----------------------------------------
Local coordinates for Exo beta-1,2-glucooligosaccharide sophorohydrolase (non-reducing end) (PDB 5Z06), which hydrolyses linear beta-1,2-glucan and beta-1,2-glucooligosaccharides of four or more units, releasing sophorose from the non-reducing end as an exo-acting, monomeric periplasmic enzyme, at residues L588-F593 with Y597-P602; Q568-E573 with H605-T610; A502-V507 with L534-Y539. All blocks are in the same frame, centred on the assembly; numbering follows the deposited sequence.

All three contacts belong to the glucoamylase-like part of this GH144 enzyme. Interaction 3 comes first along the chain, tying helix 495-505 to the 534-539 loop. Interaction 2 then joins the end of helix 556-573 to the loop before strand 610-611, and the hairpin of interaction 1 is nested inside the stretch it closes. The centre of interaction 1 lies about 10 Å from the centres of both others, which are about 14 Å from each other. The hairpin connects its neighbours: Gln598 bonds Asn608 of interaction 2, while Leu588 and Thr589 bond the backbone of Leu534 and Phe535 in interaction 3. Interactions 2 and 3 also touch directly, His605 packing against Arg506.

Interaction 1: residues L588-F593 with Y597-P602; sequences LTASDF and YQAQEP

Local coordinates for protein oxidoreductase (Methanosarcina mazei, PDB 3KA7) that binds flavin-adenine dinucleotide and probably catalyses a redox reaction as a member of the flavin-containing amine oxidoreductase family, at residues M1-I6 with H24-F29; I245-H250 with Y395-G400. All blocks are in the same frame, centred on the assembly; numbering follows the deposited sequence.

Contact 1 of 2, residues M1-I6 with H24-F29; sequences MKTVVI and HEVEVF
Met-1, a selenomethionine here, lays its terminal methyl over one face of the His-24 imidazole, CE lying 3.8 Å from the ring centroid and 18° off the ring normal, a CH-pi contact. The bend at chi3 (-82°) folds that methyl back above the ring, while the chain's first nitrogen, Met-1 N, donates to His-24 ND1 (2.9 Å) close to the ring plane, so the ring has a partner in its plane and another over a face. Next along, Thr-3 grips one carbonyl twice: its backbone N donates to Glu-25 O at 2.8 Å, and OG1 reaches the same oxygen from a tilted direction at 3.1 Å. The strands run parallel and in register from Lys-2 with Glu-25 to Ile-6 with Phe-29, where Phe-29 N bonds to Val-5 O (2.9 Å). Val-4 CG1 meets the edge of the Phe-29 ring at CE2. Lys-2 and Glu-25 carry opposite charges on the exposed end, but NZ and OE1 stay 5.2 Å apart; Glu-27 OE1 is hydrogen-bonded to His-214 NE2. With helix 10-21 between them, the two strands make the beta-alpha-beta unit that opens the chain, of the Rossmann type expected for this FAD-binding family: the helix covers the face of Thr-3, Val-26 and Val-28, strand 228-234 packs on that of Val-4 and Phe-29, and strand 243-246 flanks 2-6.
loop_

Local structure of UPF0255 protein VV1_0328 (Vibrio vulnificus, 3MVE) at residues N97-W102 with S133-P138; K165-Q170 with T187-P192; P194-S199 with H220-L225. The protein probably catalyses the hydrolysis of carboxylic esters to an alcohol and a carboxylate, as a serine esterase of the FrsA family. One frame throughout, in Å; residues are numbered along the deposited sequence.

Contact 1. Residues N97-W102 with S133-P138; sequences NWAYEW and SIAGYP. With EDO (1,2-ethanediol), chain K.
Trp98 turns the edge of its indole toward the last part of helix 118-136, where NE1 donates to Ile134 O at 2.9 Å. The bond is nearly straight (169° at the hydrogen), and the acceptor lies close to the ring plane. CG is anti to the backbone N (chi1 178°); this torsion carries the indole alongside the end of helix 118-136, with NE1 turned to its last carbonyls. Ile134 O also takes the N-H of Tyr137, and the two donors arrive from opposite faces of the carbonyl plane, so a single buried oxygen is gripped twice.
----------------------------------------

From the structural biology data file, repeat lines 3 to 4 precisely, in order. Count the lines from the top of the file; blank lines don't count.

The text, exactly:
Interaction 1: residues L588-F593 with Y597-P602; sequences LTASDF and YQAQEP

Local coordinates for protein oxidoreductase (Methanosarcina mazei, PDB 3KA7) that binds flavin-adenine dinucleotide and probably catalyses a redox reaction as a member of the flavin-containing amine oxidoreductase family, at residues M1-I6 with H24-F29; I245-H250 with Y395-G400. All blocks are in the same frame, centred on the assembly; numbering follows the deposited sequence.